KUSA - April 1 marks the first day of the Colorado flood season.
The No. 1 flash-flood risk area in Colorado is Boulder County.
"Some of the issues that we've faced because of the flood that happened in September are huge amounts of sediment and debris," Mike Banuelos, spokesman for Boulder's Public Works Department.
Crews are working in all 15 drainage basins to clear out potential flood-inducing hazards,
"There's also the ability for potentially that debris to build up and create a dam," Banuelos said.
People walking along Boulder Creek will see a heavy machinery in the water lifting rocks and trees out of the water to clear the path for the expected snow melt.
Lori Kashman walks her dog nearly every day along the creek. Although, the work is noisy, she says it is a welcome site.
"I mean it's essential. I think there's a lot of anxiety about what's gonna happen," Kashman said. "We did get, of course, all the water and we've had a nice winter as far as a lot of snow in the mountains. So, I think there is a lot of fear that with everything that was damaged, it could cause of a lot of problems."
Monthly flood siren tests will begin on April 7 in Boulder County and continue on the first Monday of the month through August. During an emergency, the sirens are used to alert residents to potential danger from a flood or other immediate threat.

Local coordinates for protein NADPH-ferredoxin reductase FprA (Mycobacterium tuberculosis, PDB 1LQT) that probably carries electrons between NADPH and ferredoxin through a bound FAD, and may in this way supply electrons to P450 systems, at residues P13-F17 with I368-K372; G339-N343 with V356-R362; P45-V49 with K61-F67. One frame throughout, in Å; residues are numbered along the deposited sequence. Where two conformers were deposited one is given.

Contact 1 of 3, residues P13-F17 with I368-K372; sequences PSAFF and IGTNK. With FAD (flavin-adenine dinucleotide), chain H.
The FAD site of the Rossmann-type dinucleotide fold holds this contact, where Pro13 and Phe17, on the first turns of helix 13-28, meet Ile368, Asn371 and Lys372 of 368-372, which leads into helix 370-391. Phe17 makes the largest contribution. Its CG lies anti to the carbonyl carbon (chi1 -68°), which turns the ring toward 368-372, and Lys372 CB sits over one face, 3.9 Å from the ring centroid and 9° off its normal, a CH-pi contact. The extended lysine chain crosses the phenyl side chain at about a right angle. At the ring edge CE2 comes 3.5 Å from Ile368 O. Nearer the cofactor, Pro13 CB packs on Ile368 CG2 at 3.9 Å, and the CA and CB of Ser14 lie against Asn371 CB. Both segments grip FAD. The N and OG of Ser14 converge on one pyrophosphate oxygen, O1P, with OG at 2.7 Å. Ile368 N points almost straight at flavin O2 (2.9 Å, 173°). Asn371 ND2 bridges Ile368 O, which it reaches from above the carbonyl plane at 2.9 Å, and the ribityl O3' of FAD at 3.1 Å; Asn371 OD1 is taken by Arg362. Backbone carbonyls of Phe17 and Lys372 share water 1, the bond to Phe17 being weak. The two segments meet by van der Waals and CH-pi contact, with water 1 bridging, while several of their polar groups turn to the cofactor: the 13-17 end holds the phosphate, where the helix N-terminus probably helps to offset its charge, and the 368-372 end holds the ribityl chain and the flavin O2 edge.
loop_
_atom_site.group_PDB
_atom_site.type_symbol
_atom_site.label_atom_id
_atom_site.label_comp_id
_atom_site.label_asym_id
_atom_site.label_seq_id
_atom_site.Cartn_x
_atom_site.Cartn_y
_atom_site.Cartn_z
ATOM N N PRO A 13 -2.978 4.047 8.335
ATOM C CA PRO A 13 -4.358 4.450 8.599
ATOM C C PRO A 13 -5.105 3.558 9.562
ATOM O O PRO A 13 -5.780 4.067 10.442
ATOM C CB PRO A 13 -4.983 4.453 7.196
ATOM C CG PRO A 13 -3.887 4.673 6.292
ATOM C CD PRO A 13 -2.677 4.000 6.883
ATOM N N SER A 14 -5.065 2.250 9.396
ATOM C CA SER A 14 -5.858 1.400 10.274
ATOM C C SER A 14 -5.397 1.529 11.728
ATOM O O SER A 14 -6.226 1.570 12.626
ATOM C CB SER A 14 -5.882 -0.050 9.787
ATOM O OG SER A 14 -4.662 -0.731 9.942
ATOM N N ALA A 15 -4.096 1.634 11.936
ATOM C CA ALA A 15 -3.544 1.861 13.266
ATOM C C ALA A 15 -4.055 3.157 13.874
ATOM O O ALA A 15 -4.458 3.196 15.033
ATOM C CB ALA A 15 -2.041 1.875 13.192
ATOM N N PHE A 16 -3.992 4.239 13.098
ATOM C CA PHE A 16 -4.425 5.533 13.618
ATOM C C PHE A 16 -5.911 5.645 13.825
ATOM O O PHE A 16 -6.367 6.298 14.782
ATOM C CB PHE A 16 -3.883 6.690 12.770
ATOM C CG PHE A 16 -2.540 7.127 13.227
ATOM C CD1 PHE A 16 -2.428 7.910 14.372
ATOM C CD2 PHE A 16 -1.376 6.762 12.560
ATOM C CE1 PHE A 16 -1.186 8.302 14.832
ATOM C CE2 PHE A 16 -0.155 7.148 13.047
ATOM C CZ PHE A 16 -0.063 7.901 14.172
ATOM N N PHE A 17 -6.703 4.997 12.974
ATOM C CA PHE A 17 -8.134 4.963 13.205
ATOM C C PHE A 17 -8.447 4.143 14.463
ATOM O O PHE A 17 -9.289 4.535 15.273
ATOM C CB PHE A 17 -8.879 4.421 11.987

Siren tests ensure that all systems and procedures are working properly during the season of peak flood danger. The tests also promote public awareness of the warning sirens located throughout Boulder County.
If a flash flood warning is issued, heed all instructions and stay away from Boulder Creek and other areas where flooding is occurring. Climb to higher ground immediately and avoid drains, ditches, ravines and culverts. For more flood safety tips visit www.colorado.edu/floodsafety.
"The CU and Boulder communities know all too well how flood waters can quickly rise and cause damage," said Stuart Pike, CU-Boulder emergency management director. "It's critical that faculty, students and staff have their contact information up-to-date in order to receive timely information from the CU-Boulder Alerts system."
Active CU-Boulder student email addresses (@colorado.edu) are automatically registered and the university encourages students to add mobile phone numbers in order to receive text notifications as well. Faculty, staff or affiliates of the CU-Boulder community with an @colorado.edu (or cufund.org or cu.edu) email address are encouraged to register on a voluntary basis.
Additional information on the CU-Boulder Alerts system is available at http://alerts.colorado.edu. For more details on how to sign up for alert systems in the city of Boulder and other local jurisdictions, see http://www.colorado.edu/emergencymanagement/resources.
Boulder is holding a meeting at 6 p.m. on Wednesday at Casey Middle School to answer flooding-preparation questions.
"Really we want people to be aware and the best way to do that is to be our eyes and ears in the community," Banuelos said.
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